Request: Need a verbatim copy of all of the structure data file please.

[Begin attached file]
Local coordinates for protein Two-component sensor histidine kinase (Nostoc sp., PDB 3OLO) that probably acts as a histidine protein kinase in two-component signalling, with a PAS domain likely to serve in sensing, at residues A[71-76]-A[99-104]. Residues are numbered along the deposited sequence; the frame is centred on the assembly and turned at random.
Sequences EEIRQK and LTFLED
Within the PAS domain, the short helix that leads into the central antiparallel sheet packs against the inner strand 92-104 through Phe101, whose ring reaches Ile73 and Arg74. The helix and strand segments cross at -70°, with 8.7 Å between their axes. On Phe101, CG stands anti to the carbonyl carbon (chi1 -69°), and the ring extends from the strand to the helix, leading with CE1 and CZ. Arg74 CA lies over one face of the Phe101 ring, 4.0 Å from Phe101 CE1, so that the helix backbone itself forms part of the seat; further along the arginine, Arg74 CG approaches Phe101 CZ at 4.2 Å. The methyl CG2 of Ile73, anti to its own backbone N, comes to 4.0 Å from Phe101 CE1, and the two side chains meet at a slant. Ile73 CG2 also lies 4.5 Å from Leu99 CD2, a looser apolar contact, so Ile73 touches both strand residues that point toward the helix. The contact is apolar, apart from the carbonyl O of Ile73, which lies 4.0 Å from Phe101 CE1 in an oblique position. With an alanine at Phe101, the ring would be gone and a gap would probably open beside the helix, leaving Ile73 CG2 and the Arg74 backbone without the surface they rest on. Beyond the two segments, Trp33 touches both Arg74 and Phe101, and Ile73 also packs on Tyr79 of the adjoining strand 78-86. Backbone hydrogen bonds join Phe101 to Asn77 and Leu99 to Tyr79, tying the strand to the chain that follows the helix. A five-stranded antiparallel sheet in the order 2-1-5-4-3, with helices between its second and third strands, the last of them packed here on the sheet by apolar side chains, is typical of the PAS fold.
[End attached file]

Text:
Local coordinates for protein Two-component sensor histidine kinase (Nostoc sp., PDB 3OLO) that probably acts as a histidine protein kinase in two-component signalling, with a PAS domain likely to serve in sensing, at residues A[71-76]-A[99-104]. Residues are numbered along the deposited sequence; the frame is centred on the assembly and turned at random.
Sequences EEIRQK and LTFLED
Within the PAS domain, the short helix that leads into the central antiparallel sheet packs against the inner strand 92-104 through Phe101, whose ring reaches Ile73 and Arg74. The helix and strand segments cross at -70°, with 8.7 Å between their axes. On Phe101, CG stands anti to the carbonyl carbon (chi1 -69°), and the ring extends from the strand to the helix, leading with CE1 and CZ. Arg74 CA lies over one face of the Phe101 ring, 4.0 Å from Phe101 CE1, so that the helix backbone itself forms part of the seat; further along the arginine, Arg74 CG approaches Phe101 CZ at 4.2 Å. The methyl CG2 of Ile73, anti to its own backbone N, comes to 4.0 Å from Phe101 CE1, and the two side chains meet at a slant. Ile73 CG2 also lies 4.5 Å from Leu99 CD2, a looser apolar contact, so Ile73 touches both strand residues that point toward the helix. The contact is apolar, apart from the carbonyl O of Ile73, which lies 4.0 Å from Phe101 CE1 in an oblique position. With an alanine at Phe101, the ring would be gone and a gap would probably open beside the helix, leaving Ile73 CG2 and the Arg74 backbone without the surface they rest on. Beyond the two segments, Trp33 touches both Arg74 and Phe101, and Ile73 also packs on Tyr79 of the adjoining strand 78-86. Backbone hydrogen bonds join Phe101 to Asn77 and Leu99 to Tyr79, tying the strand to the chain that follows the helix. A five-stranded antiparallel sheet in the order 2-1-5-4-3, with helices between its second and third strands, the last of them packed here on the sheet by apolar side chains, is typical of the PAS fold.